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Your Portfolio in 2042

How can you increase your returns over the next 25 years? By getting ahead 
of the upcoming demographic, business and lifestyle shifts that will influence investing the most

A lot can happen in a quarter century. In 1992, the 30-year Treasury yielded nearly 8 percent. The Dow Jones Industrial Average was the decisive index, and General Motors was its largest constituent. Investors did research with clunky databases and printed periodicals, financial advisors were still called brokers and mutual funds were just starting to take hold.

Today’s landscape is radically different, reflecting a pace of technological and economic change that may be without parallel. The shifts over the next 25 years will likely be as dramatic, possibly more so. To help you prepare, consider and act on these seven trends that will shape the future of investing.


Think less about financial products and more about life goals.

» If your financial advisor is still talking mainly about finding the right balance of stocks and bonds for your risk tolerance and target return, you may want to rethink that relationship. Increasingly, wealth management will be less number crunching and more soul searching. Technology is making it possible to automate asset allocation, and you don’t need an advisor to pick an ETF. But you should look to your advisor for the bigger picture. Take a holistic view of your wealth, what it makes possible and what you’d like it to do for you and your family throughout your life and beyond. “It’s about how to manage your wealth so you can have a positive impact,” says Dan Rauchle, chief investment officer of Ascent Private Capital Management, a division of U.S. Bank that works with ultra high net worth clients.

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His team, which includes PhDs in psychology, starts the planning process by helping families craft a shared vision. From there, they design purpose-driven portfolios that generally fall into four categories: one for security, one to sustain lifestyle, one for long-term growth and one for impact. This last bracket, he says, is designed to engage and empower younger family members so they can experience investment successes and failures. “For this, we set up a family investment advisory committee,” he says.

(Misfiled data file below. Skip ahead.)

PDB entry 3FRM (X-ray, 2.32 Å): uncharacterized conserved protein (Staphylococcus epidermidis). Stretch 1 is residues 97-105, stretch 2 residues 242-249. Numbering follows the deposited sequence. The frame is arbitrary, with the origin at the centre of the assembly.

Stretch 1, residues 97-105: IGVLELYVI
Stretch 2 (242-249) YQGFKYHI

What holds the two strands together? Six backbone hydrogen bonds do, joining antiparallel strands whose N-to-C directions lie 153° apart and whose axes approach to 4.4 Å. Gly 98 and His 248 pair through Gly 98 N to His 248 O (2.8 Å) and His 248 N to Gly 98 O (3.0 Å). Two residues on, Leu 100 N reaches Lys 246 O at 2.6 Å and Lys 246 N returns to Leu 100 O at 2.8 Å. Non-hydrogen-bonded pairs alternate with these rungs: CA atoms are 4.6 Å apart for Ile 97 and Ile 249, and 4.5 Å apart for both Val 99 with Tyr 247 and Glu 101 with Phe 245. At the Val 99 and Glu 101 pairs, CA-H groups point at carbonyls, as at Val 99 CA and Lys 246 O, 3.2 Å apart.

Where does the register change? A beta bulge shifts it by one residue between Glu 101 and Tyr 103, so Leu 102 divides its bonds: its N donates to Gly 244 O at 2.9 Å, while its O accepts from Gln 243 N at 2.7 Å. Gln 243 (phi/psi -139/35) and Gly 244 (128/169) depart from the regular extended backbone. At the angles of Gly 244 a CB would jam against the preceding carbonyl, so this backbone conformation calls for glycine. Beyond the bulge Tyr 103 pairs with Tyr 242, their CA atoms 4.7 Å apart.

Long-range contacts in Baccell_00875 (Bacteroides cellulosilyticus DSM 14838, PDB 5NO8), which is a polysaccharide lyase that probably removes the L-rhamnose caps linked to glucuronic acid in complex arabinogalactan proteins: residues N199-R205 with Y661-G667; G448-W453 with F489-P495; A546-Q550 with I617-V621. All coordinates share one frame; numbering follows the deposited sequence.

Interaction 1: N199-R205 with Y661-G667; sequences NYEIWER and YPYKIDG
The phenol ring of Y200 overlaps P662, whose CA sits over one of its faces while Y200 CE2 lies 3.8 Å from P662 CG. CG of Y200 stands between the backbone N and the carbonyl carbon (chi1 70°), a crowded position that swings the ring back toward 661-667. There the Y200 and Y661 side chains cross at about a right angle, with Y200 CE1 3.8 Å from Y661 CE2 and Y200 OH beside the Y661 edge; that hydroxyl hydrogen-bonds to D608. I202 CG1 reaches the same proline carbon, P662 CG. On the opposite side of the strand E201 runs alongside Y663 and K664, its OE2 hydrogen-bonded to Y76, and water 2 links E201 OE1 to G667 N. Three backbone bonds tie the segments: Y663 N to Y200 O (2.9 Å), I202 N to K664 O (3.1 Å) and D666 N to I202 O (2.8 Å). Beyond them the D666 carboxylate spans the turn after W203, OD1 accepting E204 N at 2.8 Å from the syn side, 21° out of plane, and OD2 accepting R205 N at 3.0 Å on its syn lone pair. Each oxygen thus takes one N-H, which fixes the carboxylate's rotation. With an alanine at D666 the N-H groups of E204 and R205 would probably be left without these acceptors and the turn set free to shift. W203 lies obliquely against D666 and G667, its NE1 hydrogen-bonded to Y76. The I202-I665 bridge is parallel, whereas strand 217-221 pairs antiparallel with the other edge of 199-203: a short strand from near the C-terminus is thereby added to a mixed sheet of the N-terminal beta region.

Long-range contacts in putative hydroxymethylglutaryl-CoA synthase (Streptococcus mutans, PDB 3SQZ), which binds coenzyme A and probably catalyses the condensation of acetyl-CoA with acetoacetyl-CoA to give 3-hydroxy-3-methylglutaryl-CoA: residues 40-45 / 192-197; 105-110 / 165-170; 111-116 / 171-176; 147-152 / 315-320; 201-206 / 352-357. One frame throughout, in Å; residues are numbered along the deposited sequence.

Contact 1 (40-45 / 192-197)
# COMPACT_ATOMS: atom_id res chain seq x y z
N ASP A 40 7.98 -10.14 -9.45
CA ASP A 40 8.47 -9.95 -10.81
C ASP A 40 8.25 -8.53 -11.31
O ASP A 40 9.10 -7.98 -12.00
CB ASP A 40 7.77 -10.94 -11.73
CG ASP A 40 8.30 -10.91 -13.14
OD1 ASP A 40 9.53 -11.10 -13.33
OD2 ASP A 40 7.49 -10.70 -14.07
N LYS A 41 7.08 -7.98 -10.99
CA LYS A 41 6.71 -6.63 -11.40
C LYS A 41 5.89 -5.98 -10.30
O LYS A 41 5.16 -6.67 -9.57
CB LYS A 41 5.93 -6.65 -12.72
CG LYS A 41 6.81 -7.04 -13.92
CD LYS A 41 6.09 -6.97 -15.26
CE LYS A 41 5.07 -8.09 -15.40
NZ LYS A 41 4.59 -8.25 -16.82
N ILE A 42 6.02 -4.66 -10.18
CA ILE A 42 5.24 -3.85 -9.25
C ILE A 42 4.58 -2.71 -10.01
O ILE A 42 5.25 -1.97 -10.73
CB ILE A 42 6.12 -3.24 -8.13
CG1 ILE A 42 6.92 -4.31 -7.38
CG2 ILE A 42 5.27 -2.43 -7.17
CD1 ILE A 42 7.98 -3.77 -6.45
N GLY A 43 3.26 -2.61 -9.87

These design-driven portfolios are a far cry from the old pie chart, and they’re the way of the future. Investors are increasingly resistant to big fees (just ask most hedge funders), and the coming years will likely see more pressure to reveal and reduce the hidden charges in most investments (see The Unstoppable Tony Robbins). Get ahead of the game by using advisors who are adapting to this new investment landscape.


Environmental, social and governance issues will be as ubiquitous as P/E ratios.

» Impact investing has taken many forms and names over the years, but the knock has always been the same: Limit your universe to do-gooder companies, and you’ll limit your returns. That may have been true of the relatively simplistic screens of yore, but times have changed, and not just because more investors, from millennials to the largest pension plans, are focusing on how companies treat their employees and impact the world around them.

ESG investing, as it is increasingly known, does more than screen out so-called sin stocks. It encompasses a wide range of environmental, social and governance factors, characteristics that, according to research from MSCI, influence long-term performance. In a sign of the times, Morningstar recently partnered with research firm Sustainalytics to give mutual funds sustainability scores based on their portfolio holdings. The funds with some of the highest scores don’t purport to be “sustainable,” but their managers are, nevertheless, in tune with this third dimension of investing. In other words, ESG is a sign that a company has forward-thinking, astute leadership—not a sign that you should invest because it makes you feel good.